ShockWave Medical (SWAV -1.74%) investors have had a turbulent ride since the company's initial public offering in March.
The stock nearly tripled in its first three months. Since then, though, shares have been cut in half.
Volatility is nothing new for young, small-cap companies, especially for ones like ShockWave, a medical device maker using new technology to treat heart disease. Still, sustained volatility can leave even the most experienced investors wondering: Is this a good time to buy ShockWave, or is there more trouble to come?
What the company does
ShockWave treats artery disease, a buildup of plaque in blood vessel walls. For decades, doctors have used a procedure known as an angioplasty, where a balloon is inserted into the artery and then inflated to clear it of blockages.
However, angioplasty is more difficult and riskier in arteries with severe lesions that have calcified and hardened. ShockWave's technology, known as intravascular lithotripsy (IVL), aims to address that problem.
Like angioplasty, ShockWave's catheter has a balloon attached. But instead of scraping away calcium, which can damage the artery and risk patient complications, the balloon emits ultrasonic waves (lithotripsy) that break the calcium. (It's the same treatment that has been used to blast kidney stones for years.) The IVL technology has benefits for patients (no damage to soft tissue), doctors (a relatively familiar procedure), and hospitals (it's less expensive), according to the company.
ShockWave treats peripheral artery disease (PAD), which affects vessels carrying blood to the body's extremities, in the United States and Europe. It has begun treating coronary artery disease (CAD), which affects vessels supplying blood to the heart, in Europe and is in clinical trials for approval in the United States and Japan. The company also is working to address aortic stenosis, a narrowing of the heart's aortic valve. The company estimates its addressable markets for PAD as $1.7 billion, CAD as $2 billion and aortic stenosis at $3 billion. Right now, the company has only begun tapping those markets. PAD treatments have been approved in the United States and Europe. CAD has been approved in Europe, with U.S. approval expected in 2021; and the company is developing a catheter to treat aortic stenosis.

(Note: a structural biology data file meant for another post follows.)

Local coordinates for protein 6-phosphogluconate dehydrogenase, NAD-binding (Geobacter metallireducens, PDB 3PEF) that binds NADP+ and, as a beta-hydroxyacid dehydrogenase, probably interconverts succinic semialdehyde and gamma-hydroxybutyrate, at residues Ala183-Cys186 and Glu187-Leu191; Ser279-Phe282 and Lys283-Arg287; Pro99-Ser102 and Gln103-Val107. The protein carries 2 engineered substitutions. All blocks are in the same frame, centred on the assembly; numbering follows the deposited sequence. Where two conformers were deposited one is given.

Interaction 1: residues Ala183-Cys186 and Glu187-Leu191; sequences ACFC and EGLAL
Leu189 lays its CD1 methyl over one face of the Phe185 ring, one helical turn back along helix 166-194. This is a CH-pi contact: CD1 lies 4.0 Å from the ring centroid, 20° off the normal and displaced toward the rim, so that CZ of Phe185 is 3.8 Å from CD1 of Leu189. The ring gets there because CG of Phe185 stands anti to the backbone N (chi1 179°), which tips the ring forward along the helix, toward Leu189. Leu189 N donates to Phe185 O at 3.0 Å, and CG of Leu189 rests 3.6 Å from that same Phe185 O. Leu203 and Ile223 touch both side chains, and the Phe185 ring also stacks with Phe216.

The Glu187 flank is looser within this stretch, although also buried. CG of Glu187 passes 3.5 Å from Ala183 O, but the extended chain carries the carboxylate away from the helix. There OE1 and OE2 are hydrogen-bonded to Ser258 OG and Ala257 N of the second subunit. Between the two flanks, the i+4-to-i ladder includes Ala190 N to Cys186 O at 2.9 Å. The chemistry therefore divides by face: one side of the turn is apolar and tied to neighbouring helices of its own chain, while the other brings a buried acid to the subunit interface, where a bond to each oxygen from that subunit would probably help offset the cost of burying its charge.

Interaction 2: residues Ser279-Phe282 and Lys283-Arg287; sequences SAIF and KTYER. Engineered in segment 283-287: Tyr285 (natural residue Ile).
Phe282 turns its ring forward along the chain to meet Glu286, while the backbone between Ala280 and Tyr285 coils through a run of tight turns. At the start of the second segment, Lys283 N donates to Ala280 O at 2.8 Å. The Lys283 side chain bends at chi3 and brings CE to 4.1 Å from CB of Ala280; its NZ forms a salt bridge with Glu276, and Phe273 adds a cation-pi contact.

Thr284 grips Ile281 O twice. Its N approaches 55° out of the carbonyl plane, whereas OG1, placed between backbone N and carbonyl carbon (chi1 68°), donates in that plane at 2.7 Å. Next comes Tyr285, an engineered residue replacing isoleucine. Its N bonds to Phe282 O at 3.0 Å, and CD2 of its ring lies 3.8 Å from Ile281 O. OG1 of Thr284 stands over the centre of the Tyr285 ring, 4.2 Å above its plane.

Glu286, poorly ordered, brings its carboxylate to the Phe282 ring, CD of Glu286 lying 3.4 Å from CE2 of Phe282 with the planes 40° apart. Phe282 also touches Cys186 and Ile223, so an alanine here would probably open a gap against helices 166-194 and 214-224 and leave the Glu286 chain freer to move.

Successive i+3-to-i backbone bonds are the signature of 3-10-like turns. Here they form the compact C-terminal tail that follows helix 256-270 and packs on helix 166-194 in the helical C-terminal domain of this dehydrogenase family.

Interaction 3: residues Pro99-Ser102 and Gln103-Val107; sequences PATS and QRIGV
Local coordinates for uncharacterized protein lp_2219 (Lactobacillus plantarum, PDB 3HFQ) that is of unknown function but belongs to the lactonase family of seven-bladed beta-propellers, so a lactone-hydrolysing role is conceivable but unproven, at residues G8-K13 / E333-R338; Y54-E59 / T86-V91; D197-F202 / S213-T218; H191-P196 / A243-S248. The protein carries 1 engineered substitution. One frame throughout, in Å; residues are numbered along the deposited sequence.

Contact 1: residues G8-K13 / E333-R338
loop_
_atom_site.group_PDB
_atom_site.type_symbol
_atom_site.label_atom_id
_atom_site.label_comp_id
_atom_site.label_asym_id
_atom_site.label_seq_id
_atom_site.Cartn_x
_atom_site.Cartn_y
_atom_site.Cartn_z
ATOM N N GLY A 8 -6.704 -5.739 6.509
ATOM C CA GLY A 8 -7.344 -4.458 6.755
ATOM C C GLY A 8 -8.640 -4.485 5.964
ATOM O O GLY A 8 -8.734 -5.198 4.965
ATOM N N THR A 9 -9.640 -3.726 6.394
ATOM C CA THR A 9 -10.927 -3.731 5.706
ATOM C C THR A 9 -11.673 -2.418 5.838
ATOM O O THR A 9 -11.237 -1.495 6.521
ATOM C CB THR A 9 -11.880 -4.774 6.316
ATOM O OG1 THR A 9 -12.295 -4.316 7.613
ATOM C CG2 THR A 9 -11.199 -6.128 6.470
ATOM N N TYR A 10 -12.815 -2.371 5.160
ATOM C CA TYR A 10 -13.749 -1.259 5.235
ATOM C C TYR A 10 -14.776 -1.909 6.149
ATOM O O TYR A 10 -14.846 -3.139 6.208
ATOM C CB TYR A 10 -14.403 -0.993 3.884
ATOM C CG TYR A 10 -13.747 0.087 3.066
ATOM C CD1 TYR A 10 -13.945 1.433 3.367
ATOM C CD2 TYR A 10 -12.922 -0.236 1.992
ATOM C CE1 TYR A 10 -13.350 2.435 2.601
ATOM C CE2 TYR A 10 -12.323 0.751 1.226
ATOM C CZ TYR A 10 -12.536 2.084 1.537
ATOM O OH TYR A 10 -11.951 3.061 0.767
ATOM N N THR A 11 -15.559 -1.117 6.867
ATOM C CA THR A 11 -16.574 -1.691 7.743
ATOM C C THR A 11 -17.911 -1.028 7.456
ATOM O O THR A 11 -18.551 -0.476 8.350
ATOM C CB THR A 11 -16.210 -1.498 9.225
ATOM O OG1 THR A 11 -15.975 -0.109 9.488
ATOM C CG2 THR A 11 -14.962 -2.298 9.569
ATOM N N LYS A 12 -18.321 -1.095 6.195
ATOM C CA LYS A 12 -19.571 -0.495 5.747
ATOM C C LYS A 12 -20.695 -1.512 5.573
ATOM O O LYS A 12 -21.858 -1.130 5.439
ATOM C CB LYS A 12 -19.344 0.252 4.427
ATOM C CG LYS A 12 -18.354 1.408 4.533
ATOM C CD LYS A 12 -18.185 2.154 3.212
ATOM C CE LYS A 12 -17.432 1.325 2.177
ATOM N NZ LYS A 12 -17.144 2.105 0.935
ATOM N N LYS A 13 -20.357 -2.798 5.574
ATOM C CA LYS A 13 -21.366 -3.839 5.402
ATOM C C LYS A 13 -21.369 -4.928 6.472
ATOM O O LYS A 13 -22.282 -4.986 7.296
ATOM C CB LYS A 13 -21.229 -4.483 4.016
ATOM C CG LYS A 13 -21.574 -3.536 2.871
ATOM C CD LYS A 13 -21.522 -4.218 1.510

Considering that ShockWave had only $12.3 million in 2018 revenue, it's apparent that the company has a large growth runway.
The rise and fall
ShockWave issued its first earnings report on May 8. Revenue grew 450% year-over-year to $7.3 million, and the company forecast annual revenue of $33 million to $36 million for its first year as a public company.
Investors viewed the growth as a sign that ShockWave's IVL treatment was catching on, and the stock roared ahead. By June 10, the stock was up 166% from its opening day of trading. As a result, its market capitalization had surged to $1.8 billion -- 50 times the year's projected revenue, an extremely high valuation even for the fastest growing companies.
Wall Street must have noticed that valuation because investors suddenly reversed course. The company's share price began falling during July, accelerating when the market reacted negatively to the company's second-quarter report.
However, the second-quarter earnings seemed to reflect the same trends investors had reacted positively to in the previous quarter. Revenue surged 339% year over year and was up 38% sequentially. Management raised full-year revenue guidance, this time to a range of $38 million to $40 million. The forecasted annual growth, 218% at the mid-range, suggested that the company's IVL technology was continuing to gain acceptance. Wall Street's reaction this time? Shares slid 9 percent, and they've fallen faster in September.